Furthermore, Germany imposes a stiff capital gains tax on profits from the sale of real estate [within ten years after acquisition]. Germany levies a "speculation tax" of 15 percent or more on proceeds from the sale of a property that has not yet reached the 10-year holding period. In comparison, Taiwan levies a much lighter "specifically selected goods and services tax," popularly known as the luxury tax, of 15 percent on proceeds of second homes sold within a year of purchase and 10 percent on those sold within two years of acquisition.

In neighboring Japan, real estate prices are stable, having risen less than 3 percent over the past five years. Such stability in the housing market is due to the high cost of real estate transactions.

Lin Wan-ken, convener of the Consumers' Foundation Housing Committee, points out that under Japan's Act on Special Measures Concerning Taxation, any property that changes hands within five years of its purchase is considered a short-term transaction. Such short-term deals are taxed at a high rate of 39 percent (30 percent national tax, 9 percent local tax). The tax rate decreases to 20 percent for transactions on property that has been held between five to ten years.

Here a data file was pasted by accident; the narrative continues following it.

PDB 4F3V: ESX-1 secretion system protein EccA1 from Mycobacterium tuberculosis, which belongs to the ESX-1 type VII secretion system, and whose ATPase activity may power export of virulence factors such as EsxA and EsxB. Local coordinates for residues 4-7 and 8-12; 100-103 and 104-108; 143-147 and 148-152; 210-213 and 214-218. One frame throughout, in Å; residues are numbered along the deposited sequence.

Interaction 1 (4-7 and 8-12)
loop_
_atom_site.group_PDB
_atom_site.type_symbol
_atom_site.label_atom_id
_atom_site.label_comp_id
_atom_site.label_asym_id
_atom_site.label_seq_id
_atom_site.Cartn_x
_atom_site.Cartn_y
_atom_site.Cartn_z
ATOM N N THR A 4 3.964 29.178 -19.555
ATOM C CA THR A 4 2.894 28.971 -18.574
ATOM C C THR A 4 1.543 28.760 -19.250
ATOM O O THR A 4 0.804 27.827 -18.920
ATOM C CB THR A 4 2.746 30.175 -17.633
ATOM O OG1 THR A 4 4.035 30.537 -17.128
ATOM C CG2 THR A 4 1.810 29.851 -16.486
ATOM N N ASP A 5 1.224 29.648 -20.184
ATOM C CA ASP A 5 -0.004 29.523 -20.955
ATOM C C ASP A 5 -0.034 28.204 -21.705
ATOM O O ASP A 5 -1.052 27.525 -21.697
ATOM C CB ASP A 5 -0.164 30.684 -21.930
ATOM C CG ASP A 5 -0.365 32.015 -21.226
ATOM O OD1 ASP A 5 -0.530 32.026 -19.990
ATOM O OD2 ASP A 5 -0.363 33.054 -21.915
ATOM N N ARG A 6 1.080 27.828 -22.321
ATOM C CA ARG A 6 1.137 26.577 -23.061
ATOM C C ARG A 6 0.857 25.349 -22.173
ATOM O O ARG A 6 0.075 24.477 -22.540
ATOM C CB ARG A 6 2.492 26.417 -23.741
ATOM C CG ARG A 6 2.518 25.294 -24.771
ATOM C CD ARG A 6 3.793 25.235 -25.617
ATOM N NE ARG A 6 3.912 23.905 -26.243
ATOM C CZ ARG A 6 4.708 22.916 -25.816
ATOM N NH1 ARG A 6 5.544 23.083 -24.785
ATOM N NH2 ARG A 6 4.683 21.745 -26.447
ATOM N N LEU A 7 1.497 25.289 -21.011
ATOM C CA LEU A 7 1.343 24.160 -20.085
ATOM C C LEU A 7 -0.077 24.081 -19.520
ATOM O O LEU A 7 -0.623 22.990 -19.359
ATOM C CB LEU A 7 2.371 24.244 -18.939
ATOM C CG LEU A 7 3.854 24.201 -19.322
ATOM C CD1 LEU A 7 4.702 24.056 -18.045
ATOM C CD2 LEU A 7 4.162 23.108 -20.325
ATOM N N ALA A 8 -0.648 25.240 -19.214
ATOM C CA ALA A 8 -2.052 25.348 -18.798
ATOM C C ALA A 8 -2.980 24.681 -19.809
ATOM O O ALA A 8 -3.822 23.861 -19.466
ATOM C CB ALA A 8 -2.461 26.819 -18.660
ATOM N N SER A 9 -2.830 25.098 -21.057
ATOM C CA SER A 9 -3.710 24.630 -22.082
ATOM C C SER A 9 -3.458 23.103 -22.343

Japan: Two-pronged Approach on Speculation

Transaction taxes only hurt when a property is eventually sold. What actually prevents the Japanese from acquiring several homes for speculative purposes are taxes on property ownership. In Japan, the cost of holding real estate is very high. Property owners must pay an annual fixed property tax and a city planning tax.

The tax base for the fixed property tax, which stands at 1.4 percent, is the property's market value. The city planning tax differs based on the location. In prime real estate areas near the city center the tax rate can be as high as 0.3 percent of the property's market value. Both taxes combined can add up to a real tax rate of up to 1.7 percent.

In comparison, property ownership in Taiwan does not come at a high price. There are two annual property taxes: a land value tax and a house tax. The land value tax is 0.2 percent (for homes used as the owner's primary residence) or 1 - 5.5 percent (for non-residence properties) of the land's government-assessed value, which is just one-fifth of the market price.